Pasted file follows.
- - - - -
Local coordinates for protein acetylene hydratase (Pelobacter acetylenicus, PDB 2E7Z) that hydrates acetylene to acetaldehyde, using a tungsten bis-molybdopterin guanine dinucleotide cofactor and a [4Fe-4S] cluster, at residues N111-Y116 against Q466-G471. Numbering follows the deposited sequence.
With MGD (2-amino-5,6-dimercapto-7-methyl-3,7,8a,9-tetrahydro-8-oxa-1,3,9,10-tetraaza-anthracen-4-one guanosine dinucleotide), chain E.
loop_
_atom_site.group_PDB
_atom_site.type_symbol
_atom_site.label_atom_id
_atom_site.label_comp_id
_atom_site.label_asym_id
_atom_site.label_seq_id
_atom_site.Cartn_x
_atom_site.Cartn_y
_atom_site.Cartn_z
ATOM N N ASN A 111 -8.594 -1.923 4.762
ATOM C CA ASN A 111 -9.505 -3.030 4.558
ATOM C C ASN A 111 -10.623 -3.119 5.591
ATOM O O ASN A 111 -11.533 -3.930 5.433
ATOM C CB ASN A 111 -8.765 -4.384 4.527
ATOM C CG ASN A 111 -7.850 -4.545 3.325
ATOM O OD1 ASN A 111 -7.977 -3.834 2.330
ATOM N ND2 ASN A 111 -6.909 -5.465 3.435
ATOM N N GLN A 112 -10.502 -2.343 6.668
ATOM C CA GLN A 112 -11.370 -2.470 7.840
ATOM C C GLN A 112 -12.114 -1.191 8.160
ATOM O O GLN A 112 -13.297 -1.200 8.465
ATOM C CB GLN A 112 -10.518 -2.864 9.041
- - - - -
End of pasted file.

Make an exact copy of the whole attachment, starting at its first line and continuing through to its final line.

Local coordinates for protein acetylene hydratase (Pelobacter acetylenicus, PDB 2E7Z) that hydrates acetylene to acetaldehyde, using a tungsten bis-molybdopterin guanine dinucleotide cofactor and a [4Fe-4S] cluster, at residues N111-Y116 against Q466-G471. Numbering follows the deposited sequence.
With MGD (2-amino-5,6-dimercapto-7-methyl-3,7,8a,9-tetrahydro-8-oxa-1,3,9,10-tetraaza-anthracen-4-one guanosine dinucleotide), chain E.
loop_
_atom_site.group_PDB
_atom_site.type_symbol
_atom_site.label_atom_id
_atom_site.label_comp_id
_atom_site.label_asym_id
_atom_site.label_seq_id
_atom_site.Cartn_x
_atom_site.Cartn_y
_atom_site.Cartn_z
ATOM N N ASN A 111 -8.594 -1.923 4.762
ATOM C CA ASN A 111 -9.505 -3.030 4.558
ATOM C C ASN A 111 -10.623 -3.119 5.591
ATOM O O ASN A 111 -11.533 -3.930 5.433
ATOM C CB ASN A 111 -8.765 -4.384 4.527
ATOM C CG ASN A 111 -7.850 -4.545 3.325
ATOM O OD1 ASN A 111 -7.977 -3.834 2.330
ATOM N ND2 ASN A 111 -6.909 -5.465 3.435
ATOM N N GLN A 112 -10.502 -2.343 6.668
ATOM C CA GLN A 112 -11.370 -2.470 7.840
ATOM C C GLN A 112 -12.114 -1.191 8.160
ATOM O O GLN A 112 -13.297 -1.200 8.465
ATOM C CB GLN A 112 -10.518 -2.864 9.041